Even the resurrected Jesus still bears the wounds of the cross. The suffering we deal with now is contained, enveloped by the larger life-giving reality of God.


In peace,


Just Desserts
Just Desserts
It is St. Luke's turn to provide the desserts for the Senior Luncheons at the Congregational Church. Please sign up in the narthex to prepare and deliver 64 desserts by 10 a.m. Two volunteers for each date make the job much easier. Contact Eleanor Waterman with any questions at 545-2079..
Pancake Supper Thank You
While the weather was not on our side, many trudged through snow and ice to attend St. Luke's Shrove's Tuesday Pancake Supper 2 weeks ago.  Our teens enjoyed setting up, cooking and serving the hardy parishioners mounds of pancakes and bacon.  Thanks to everyone who donated food supplies.  In the end we made $250 for Malawi Children's Mission, once again showing me the generosity of our church community.  A personal thank you from me for your support.  Karen Hirsh 
Lenten Wednesday Nights, 7 PM  
Join us on Wednesday nights at 7 p.m. to watch another episode of Grantchester, the PBS Masterpiece show that has a post-WWII vicar in England also helping to solve murders. But how many murder mysteries do you watch or read that include sermons? When we gathered for the first night (can't recall if it was just before or after the viewing) one participant asked how we might get Lenten reflections out of it. By the end of the evening we were discussing facing death, the nature of believing, community and much more. Truly Lenten stuff!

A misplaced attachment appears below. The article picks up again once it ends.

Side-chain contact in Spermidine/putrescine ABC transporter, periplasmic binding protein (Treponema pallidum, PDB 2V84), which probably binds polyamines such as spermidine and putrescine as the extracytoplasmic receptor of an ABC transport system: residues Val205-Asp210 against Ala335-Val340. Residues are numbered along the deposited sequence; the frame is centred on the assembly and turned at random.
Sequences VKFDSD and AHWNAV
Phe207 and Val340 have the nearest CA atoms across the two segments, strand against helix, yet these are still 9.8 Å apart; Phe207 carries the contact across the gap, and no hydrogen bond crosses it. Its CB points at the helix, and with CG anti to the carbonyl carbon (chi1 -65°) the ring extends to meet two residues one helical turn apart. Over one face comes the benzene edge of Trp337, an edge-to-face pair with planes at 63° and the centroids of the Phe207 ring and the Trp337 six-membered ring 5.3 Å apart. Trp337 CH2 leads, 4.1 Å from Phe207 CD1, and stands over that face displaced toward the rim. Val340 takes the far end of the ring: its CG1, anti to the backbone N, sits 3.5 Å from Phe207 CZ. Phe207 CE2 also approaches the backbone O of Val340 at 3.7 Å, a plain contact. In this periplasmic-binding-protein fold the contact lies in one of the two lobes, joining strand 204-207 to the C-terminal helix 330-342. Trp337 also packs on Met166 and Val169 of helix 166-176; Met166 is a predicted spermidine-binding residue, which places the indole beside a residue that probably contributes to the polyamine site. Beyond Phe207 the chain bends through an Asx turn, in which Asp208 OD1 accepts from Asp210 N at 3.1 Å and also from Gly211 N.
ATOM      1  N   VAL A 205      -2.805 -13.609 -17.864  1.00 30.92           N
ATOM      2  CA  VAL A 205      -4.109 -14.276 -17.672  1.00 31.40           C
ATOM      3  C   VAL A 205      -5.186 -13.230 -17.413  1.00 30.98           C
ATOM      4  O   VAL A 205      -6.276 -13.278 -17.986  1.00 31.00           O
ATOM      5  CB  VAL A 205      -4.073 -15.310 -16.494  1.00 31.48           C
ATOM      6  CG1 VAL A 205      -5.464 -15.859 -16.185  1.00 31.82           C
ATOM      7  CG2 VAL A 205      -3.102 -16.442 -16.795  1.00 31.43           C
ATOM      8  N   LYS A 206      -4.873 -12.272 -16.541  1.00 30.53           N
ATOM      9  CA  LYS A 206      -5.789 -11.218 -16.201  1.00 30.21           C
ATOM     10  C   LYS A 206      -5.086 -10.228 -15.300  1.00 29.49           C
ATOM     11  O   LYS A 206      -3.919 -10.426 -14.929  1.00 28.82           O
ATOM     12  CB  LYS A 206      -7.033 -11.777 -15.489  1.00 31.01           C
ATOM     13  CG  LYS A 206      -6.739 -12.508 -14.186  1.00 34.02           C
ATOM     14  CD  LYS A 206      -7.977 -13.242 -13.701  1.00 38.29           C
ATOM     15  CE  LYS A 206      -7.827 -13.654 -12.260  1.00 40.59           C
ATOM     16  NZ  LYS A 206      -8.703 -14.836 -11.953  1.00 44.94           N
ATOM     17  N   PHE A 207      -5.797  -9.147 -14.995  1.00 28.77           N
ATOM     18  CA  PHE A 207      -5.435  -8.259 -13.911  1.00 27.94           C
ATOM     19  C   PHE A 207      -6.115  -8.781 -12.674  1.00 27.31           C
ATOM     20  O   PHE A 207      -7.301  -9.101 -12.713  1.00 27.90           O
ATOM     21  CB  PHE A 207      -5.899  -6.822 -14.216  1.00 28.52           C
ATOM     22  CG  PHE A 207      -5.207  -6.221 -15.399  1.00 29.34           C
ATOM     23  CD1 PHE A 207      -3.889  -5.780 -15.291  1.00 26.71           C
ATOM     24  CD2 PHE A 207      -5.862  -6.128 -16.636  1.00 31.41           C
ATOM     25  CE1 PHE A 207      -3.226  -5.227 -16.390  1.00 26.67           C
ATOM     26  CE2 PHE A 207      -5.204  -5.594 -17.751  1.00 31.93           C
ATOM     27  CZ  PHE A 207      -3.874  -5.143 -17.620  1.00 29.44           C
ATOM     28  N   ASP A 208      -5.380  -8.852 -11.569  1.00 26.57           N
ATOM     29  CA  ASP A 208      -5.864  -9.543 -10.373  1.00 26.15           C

Save The Dates! Children's Program Edition

This Sunday, March 8th, Heifer Project kick off in Sunday School.


March 28th/29th Saturday night lock-in for all ages: younger children will leave by 10 p.m., older children spend the night. The 29th is Palm Sunday, so one theme of the lock-in will be Holy Week/Easter. Start times TBA, along with further details. Adult overnight help needed! Let Grant or Bethany know if you can be there.


April 12th, the children will lead worship, starting with showing the adults what the kids "Little Service" is all about.


May 24th, First Communion and recognition of study for those in 2nd grade who have already begun receiving.


May 30th, a big day at St. Luke's: for the younger children, the food Scavenger Hunt. For older youth, Confirmation Service in the a.m., with Bp Bud Cederholm...at St. Luke's!


June 1, end of school year picnic, recognition of those confirmed.

A Huge Thank You!

To:  Russ Wood for installing new flooring in the choir room, as well as keeping on top of the leaks post-construction, post-snow storms.


Joan Powers and team for the food and service at the Deanery Assembly.


John McDowell and team for the January and February recycling efforts, and Tracy Dieselman for the use of her van.

Community Dinner- March 22 at 5 PM  
This month's meal will be prepared and provided by the Scituate Rotary.  Menu to be determined.  Veterans will be our special guests. All are welcome.
Easter Flowers
Easter lily
This beautiful St. Luke's tradition continues....envelopes are in the pews. If you would like to contribute to the Easter Flower offering in memory of a loved one or in thanksgiving for blessings, please return envelopes with your tribute and donation by April 1st. Thank you!